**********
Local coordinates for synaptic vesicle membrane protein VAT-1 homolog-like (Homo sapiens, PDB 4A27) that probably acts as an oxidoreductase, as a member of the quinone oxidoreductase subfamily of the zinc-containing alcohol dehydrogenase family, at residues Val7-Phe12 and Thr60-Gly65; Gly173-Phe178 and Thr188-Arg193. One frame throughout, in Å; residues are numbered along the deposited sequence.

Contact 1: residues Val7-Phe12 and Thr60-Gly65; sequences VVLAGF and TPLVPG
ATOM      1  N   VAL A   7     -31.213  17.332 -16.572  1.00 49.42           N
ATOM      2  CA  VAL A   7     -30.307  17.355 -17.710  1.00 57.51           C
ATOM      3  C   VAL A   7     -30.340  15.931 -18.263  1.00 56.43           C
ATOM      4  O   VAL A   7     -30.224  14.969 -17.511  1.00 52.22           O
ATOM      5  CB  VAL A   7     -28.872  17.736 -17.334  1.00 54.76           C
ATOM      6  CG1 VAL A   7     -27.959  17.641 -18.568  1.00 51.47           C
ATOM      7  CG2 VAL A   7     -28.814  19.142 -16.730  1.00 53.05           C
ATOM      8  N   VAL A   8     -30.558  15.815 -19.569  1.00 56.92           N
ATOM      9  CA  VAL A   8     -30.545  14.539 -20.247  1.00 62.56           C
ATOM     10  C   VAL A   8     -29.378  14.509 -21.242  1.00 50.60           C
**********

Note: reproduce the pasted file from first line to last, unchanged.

Local coordinates for synaptic vesicle membrane protein VAT-1 homolog-like (Homo sapiens, PDB 4A27) that probably acts as an oxidoreductase, as a member of the quinone oxidoreductase subfamily of the zinc-containing alcohol dehydrogenase family, at residues Val7-Phe12 and Thr60-Gly65; Gly173-Phe178 and Thr188-Arg193. One frame throughout, in Å; residues are numbered along the deposited sequence.

Contact 1: residues Val7-Phe12 and Thr60-Gly65; sequences VVLAGF and TPLVPG
ATOM      1  N   VAL A   7     -31.213  17.332 -16.572  1.00 49.42           N
ATOM      2  CA  VAL A   7     -30.307  17.355 -17.710  1.00 57.51           C
ATOM      3  C   VAL A   7     -30.340  15.931 -18.263  1.00 56.43           C
ATOM      4  O   VAL A   7     -30.224  14.969 -17.511  1.00 52.22           O
ATOM      5  CB  VAL A   7     -28.872  17.736 -17.334  1.00 54.76           C
ATOM      6  CG1 VAL A   7     -27.959  17.641 -18.568  1.00 51.47           C
ATOM      7  CG2 VAL A   7     -28.814  19.142 -16.730  1.00 53.05           C
ATOM      8  N   VAL A   8     -30.558  15.815 -19.569  1.00 56.92           N
ATOM      9  CA  VAL A   8     -30.545  14.539 -20.247  1.00 62.56           C
ATOM     10  C   VAL A   8     -29.378  14.509 -21.242  1.00 50.60           C